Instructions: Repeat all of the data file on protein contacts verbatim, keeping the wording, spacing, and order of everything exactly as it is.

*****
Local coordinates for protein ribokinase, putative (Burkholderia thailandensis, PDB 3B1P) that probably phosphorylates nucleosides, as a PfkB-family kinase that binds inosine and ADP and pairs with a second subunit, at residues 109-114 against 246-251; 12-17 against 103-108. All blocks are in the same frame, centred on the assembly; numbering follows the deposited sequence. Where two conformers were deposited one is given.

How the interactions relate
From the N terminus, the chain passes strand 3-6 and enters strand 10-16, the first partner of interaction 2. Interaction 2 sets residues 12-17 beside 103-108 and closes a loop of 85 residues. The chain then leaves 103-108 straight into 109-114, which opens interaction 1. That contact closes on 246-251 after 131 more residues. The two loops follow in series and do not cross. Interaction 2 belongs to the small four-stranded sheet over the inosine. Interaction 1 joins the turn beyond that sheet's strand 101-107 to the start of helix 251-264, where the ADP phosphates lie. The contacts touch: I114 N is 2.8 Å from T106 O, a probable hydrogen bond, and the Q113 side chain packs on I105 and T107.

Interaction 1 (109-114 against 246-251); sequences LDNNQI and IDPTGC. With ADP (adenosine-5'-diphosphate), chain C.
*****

Local coordinates for protein ribokinase, putative (Burkholderia thailandensis, PDB 3B1P) that probably phosphorylates nucleosides, as a PfkB-family kinase that binds inosine and ADP and pairs with a second subunit, at residues 109-114 against 246-251; 12-17 against 103-108. All blocks are in the same frame, centred on the assembly; numbering follows the deposited sequence. Where two conformers were deposited one is given.

How the interactions relate
From the N terminus, the chain passes strand 3-6 and enters strand 10-16, the first partner of interaction 2. Interaction 2 sets residues 12-17 beside 103-108 and closes a loop of 85 residues. The chain then leaves 103-108 straight into 109-114, which opens interaction 1. That contact closes on 246-251 after 131 more residues. The two loops follow in series and do not cross. Interaction 2 belongs to the small four-stranded sheet over the inosine. Interaction 1 joins the turn beyond that sheet's strand 101-107 to the start of helix 251-264, where the ADP phosphates lie. The contacts touch: I114 N is 2.8 Å from T106 O, a probable hydrogen bond, and the Q113 side chain packs on I105 and T107.

Interaction 1 (109-114 against 246-251); sequences LDNNQI and IDPTGC. With ADP (adenosine-5'-diphosphate), chain C.